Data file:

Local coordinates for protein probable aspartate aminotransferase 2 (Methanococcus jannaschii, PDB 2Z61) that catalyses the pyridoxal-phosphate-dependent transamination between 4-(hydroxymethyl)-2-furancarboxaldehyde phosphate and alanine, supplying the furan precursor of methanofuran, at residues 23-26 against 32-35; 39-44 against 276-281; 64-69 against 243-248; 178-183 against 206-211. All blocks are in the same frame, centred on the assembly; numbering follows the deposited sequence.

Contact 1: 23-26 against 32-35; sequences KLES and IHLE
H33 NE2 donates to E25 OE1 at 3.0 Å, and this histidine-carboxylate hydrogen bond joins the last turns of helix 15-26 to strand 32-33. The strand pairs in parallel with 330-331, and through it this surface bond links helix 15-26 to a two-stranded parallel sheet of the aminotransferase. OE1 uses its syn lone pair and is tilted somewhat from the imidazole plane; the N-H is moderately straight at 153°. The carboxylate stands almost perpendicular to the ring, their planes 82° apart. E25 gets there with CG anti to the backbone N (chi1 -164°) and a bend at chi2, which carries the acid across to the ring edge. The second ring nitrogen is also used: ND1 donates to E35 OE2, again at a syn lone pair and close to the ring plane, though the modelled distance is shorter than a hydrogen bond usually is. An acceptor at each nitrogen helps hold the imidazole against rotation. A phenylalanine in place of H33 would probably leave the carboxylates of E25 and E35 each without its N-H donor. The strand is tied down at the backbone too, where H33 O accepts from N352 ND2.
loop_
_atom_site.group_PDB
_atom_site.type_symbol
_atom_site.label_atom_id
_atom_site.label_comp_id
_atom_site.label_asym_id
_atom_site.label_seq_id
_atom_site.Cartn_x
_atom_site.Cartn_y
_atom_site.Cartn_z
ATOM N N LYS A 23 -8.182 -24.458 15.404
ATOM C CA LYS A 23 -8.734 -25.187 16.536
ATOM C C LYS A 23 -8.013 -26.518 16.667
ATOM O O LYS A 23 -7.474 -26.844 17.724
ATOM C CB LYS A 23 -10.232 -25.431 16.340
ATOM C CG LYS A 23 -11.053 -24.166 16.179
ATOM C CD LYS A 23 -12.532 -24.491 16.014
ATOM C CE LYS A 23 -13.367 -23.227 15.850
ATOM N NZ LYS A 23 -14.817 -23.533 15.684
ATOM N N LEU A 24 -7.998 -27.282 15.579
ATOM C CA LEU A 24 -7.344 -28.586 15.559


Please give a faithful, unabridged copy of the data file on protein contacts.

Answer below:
Local coordinates for protein probable aspartate aminotransferase 2 (Methanococcus jannaschii, PDB 2Z61) that catalyses the pyridoxal-phosphate-dependent transamination between 4-(hydroxymethyl)-2-furancarboxaldehyde phosphate and alanine, supplying the furan precursor of methanofuran, at residues 23-26 against 32-35; 39-44 against 276-281; 64-69 against 243-248; 178-183 against 206-211. All blocks are in the same frame, centred on the assembly; numbering follows the deposited sequence.

Contact 1: 23-26 against 32-35; sequences KLES and IHLE
H33 NE2 donates to E25 OE1 at 3.0 Å, and this histidine-carboxylate hydrogen bond joins the last turns of helix 15-26 to strand 32-33. The strand pairs in parallel with 330-331, and through it this surface bond links helix 15-26 to a two-stranded parallel sheet of the aminotransferase. OE1 uses its syn lone pair and is tilted somewhat from the imidazole plane; the N-H is moderately straight at 153°. The carboxylate stands almost perpendicular to the ring, their planes 82° apart. E25 gets there with CG anti to the backbone N (chi1 -164°) and a bend at chi2, which carries the acid across to the ring edge. The second ring nitrogen is also used: ND1 donates to E35 OE2, again at a syn lone pair and close to the ring plane, though the modelled distance is shorter than a hydrogen bond usually is. An acceptor at each nitrogen helps hold the imidazole against rotation. A phenylalanine in place of H33 would probably leave the carboxylates of E25 and E35 each without its N-H donor. The strand is tied down at the backbone too, where H33 O accepts from N352 ND2.
loop_
_atom_site.group_PDB
_atom_site.type_symbol
_atom_site.label_atom_id
_atom_site.label_comp_id
_atom_site.label_asym_id
_atom_site.label_seq_id
_atom_site.Cartn_x
_atom_site.Cartn_y
_atom_site.Cartn_z
ATOM N N LYS A 23 -8.182 -24.458 15.404
ATOM C CA LYS A 23 -8.734 -25.187 16.536
ATOM C C LYS A 23 -8.013 -26.518 16.667
ATOM O O LYS A 23 -7.474 -26.844 17.724
ATOM C CB LYS A 23 -10.232 -25.431 16.340
ATOM C CG LYS A 23 -11.053 -24.166 16.179
ATOM C CD LYS A 23 -12.532 -24.491 16.014
ATOM C CE LYS A 23 -13.367 -23.227 15.850
ATOM N NZ LYS A 23 -14.817 -23.533 15.684
ATOM N N LEU A 24 -7.998 -27.282 15.579
ATOM C CA LEU A 24 -7.344 -28.586 15.559